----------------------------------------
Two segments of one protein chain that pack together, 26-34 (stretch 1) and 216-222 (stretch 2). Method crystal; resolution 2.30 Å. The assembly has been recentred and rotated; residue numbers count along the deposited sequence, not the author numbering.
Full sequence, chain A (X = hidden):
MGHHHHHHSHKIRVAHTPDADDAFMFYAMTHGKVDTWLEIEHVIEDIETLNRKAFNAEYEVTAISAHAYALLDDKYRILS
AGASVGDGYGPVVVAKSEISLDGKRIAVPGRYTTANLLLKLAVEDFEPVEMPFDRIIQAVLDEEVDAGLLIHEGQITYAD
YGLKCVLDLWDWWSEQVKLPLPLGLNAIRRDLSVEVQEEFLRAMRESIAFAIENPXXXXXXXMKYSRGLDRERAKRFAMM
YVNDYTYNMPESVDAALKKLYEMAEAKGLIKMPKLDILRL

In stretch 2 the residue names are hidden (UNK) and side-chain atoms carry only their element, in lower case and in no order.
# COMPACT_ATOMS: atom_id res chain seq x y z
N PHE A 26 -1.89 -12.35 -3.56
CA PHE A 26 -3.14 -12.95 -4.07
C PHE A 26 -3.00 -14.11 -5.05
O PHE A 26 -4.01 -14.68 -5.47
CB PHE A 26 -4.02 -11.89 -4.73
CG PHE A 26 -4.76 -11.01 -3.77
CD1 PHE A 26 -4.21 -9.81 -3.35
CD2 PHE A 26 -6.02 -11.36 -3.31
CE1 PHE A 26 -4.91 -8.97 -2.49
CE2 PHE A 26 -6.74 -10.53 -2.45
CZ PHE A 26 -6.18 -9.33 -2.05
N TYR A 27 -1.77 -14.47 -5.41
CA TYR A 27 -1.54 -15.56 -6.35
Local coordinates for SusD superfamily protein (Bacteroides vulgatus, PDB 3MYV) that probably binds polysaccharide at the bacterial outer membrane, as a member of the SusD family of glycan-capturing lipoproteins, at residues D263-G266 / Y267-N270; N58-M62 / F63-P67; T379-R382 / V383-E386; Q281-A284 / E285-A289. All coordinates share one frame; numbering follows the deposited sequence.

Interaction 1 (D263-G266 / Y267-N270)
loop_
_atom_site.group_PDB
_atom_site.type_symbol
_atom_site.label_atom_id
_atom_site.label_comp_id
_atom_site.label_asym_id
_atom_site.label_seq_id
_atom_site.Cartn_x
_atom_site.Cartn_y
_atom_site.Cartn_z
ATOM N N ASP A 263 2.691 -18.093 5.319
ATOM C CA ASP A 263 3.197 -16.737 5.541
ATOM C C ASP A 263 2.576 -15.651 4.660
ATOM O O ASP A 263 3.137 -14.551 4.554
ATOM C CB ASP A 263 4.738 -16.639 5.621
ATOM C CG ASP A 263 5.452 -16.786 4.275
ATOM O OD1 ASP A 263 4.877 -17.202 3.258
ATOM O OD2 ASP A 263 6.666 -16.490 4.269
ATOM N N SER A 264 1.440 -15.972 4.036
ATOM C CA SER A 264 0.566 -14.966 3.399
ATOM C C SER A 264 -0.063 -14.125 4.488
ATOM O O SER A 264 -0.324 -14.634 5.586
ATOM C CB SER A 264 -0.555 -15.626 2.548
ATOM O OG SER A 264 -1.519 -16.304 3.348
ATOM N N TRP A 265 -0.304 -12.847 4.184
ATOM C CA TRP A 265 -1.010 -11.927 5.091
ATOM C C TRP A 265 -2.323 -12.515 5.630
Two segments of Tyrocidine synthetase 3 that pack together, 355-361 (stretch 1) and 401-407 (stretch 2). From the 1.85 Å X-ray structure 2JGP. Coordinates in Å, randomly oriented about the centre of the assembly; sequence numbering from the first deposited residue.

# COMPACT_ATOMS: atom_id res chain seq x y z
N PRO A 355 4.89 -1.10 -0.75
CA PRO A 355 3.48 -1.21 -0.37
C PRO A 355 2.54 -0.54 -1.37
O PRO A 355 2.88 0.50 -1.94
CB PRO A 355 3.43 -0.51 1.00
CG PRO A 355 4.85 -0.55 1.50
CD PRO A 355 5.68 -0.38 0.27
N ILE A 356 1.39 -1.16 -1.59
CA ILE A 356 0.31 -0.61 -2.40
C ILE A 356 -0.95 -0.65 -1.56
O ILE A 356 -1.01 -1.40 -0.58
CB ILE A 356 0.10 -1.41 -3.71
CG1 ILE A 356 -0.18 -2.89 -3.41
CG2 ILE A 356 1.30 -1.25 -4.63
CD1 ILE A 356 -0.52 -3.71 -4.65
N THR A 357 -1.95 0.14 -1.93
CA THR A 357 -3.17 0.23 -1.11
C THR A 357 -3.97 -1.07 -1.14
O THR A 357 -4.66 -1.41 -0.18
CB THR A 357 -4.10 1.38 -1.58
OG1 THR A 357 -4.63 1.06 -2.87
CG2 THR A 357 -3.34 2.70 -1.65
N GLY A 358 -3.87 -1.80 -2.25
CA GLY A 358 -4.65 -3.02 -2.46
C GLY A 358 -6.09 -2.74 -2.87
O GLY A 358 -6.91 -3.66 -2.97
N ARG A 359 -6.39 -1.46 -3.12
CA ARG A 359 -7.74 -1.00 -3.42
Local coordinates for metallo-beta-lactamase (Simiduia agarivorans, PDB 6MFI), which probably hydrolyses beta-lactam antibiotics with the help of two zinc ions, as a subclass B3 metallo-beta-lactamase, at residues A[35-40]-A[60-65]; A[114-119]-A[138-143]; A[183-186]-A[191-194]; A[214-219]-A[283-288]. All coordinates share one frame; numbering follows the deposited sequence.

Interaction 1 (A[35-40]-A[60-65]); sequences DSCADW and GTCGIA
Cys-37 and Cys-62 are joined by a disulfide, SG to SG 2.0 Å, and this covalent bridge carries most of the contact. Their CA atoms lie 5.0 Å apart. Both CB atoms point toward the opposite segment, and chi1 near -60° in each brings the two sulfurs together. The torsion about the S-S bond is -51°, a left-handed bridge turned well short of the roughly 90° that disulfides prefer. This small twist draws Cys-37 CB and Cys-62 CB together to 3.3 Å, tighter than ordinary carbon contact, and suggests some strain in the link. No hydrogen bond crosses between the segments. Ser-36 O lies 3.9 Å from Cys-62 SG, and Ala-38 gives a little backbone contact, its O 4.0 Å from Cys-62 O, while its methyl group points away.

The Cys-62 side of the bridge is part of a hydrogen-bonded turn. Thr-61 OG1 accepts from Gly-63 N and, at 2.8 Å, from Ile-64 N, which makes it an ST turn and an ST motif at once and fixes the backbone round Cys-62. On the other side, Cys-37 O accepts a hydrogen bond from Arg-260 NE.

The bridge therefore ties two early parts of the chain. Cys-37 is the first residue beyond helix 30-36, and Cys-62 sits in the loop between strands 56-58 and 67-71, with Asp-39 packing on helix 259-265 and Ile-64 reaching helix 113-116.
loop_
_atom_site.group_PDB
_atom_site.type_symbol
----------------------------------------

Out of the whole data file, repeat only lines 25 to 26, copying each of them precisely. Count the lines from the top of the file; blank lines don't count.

_atom_site.group_PDB
_atom_site.type_symbol